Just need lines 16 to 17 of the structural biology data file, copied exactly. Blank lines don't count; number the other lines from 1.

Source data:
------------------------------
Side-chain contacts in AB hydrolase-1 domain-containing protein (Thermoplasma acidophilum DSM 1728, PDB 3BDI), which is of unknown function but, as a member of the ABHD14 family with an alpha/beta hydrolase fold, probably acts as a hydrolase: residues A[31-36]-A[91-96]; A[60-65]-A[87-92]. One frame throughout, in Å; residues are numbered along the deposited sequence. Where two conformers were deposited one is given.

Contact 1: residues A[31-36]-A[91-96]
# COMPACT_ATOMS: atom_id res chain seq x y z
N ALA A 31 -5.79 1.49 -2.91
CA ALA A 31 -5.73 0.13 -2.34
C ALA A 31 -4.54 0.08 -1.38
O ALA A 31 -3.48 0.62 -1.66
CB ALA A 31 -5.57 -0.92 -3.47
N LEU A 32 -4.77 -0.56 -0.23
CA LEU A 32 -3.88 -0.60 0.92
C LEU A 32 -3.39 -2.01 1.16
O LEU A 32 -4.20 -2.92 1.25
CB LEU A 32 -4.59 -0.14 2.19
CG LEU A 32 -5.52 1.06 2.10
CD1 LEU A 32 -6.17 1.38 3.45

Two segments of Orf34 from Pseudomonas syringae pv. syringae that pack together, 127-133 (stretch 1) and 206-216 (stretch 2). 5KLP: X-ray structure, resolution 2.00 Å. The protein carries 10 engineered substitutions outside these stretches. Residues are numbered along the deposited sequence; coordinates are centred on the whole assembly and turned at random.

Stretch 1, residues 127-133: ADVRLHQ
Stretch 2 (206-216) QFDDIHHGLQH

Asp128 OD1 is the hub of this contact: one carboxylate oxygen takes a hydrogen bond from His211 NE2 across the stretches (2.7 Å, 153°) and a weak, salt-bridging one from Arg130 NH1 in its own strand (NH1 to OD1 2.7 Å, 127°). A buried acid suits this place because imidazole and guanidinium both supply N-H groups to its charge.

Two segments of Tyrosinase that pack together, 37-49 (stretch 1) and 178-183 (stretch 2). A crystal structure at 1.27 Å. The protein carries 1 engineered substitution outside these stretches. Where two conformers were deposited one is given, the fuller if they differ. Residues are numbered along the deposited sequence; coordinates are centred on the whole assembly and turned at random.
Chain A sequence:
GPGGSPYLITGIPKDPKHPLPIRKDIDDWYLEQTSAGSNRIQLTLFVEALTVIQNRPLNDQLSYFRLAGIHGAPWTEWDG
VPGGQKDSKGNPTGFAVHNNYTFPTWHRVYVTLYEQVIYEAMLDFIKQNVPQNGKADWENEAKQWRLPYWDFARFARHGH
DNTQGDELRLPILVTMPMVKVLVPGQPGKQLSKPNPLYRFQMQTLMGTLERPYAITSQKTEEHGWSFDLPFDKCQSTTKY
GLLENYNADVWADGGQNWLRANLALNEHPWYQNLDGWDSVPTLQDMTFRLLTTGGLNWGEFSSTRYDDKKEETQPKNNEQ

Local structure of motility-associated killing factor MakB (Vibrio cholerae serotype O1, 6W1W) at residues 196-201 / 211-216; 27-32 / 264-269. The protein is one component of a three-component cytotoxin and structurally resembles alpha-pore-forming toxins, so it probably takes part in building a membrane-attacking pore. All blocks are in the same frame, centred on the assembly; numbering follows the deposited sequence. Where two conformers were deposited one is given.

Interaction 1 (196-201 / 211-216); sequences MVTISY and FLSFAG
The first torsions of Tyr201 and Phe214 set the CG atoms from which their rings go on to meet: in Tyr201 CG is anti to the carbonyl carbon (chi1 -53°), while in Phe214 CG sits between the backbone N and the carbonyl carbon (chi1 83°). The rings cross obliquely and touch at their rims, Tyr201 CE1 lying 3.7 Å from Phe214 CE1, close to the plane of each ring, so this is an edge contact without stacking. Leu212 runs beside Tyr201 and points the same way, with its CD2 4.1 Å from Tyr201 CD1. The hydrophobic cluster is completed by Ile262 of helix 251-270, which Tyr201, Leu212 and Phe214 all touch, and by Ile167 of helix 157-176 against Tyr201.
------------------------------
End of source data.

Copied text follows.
Two segments of Orf34 from Pseudomonas syringae pv. syringae that pack together, 127-133 (stretch 1) and 206-216 (stretch 2). 5KLP: X-ray structure, resolution 2.00 Å. The protein carries 10 engineered substitutions outside these stretches. Residues are numbered along the deposited sequence; coordinates are centred on the whole assembly and turned at random.

Stretch 1, residues 127-133: ADVRLHQ